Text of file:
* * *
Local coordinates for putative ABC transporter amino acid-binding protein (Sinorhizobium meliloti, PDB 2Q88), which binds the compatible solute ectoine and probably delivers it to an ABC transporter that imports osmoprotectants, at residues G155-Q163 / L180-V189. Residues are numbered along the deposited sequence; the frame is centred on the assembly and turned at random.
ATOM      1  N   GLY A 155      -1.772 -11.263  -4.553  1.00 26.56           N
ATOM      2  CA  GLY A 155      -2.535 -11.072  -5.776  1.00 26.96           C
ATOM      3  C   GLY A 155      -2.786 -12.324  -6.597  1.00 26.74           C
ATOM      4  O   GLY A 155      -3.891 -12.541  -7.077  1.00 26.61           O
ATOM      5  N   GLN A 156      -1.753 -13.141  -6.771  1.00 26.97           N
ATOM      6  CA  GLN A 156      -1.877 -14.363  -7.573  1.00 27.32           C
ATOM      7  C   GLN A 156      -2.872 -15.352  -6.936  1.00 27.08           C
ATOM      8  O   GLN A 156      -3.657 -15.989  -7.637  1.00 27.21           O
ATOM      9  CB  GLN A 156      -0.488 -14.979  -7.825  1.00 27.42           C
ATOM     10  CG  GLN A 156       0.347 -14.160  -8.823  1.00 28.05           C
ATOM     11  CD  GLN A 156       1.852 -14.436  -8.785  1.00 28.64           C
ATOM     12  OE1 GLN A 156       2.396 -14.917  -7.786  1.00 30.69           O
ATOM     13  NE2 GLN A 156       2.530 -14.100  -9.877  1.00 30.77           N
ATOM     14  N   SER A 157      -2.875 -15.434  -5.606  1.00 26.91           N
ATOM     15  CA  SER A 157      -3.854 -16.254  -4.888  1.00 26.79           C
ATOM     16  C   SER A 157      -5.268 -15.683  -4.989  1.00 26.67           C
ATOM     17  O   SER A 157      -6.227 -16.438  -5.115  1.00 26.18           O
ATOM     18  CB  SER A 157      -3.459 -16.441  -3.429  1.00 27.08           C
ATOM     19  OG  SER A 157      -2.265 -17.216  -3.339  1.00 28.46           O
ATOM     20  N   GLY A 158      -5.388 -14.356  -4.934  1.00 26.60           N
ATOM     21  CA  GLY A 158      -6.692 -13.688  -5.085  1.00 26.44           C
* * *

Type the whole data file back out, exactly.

Local coordinates for putative ABC transporter amino acid-binding protein (Sinorhizobium meliloti, PDB 2Q88), which binds the compatible solute ectoine and probably delivers it to an ABC transporter that imports osmoprotectants, at residues G155-Q163 / L180-V189. Residues are numbered along the deposited sequence; the frame is centred on the assembly and turned at random.
ATOM      1  N   GLY A 155      -1.772 -11.263  -4.553  1.00 26.56           N
ATOM      2  CA  GLY A 155      -2.535 -11.072  -5.776  1.00 26.96           C
ATOM      3  C   GLY A 155      -2.786 -12.324  -6.597  1.00 26.74           C
ATOM      4  O   GLY A 155      -3.891 -12.541  -7.077  1.00 26.61           O
ATOM      5  N   GLN A 156      -1.753 -13.141  -6.771  1.00 26.97           N
ATOM      6  CA  GLN A 156      -1.877 -14.363  -7.573  1.00 27.32           C
ATOM      7  C   GLN A 156      -2.872 -15.352  -6.936  1.00 27.08           C
ATOM      8  O   GLN A 156      -3.657 -15.989  -7.637  1.00 27.21           O
ATOM      9  CB  GLN A 156      -0.488 -14.979  -7.825  1.00 27.42           C
ATOM     10  CG  GLN A 156       0.347 -14.160  -8.823  1.00 28.05           C
ATOM     11  CD  GLN A 156       1.852 -14.436  -8.785  1.00 28.64           C
ATOM     12  OE1 GLN A 156       2.396 -14.917  -7.786  1.00 30.69           O
ATOM     13  NE2 GLN A 156       2.530 -14.100  -9.877  1.00 30.77           N
ATOM     14  N   SER A 157      -2.875 -15.434  -5.606  1.00 26.91           N
ATOM     15  CA  SER A 157      -3.854 -16.254  -4.888  1.00 26.79           C
ATOM     16  C   SER A 157      -5.268 -15.683  -4.989  1.00 26.67           C
ATOM     17  O   SER A 157      -6.227 -16.438  -5.115  1.00 26.18           O
ATOM     18  CB  SER A 157      -3.459 -16.441  -3.429  1.00 27.08           C
ATOM     19  OG  SER A 157      -2.265 -17.216  -3.339  1.00 28.46           O
ATOM     20  N   GLY A 158      -5.388 -14.356  -4.934  1.00 26.60           N
ATOM     21  CA  GLY A 158      -6.692 -13.688  -5.085  1.00 26.44           C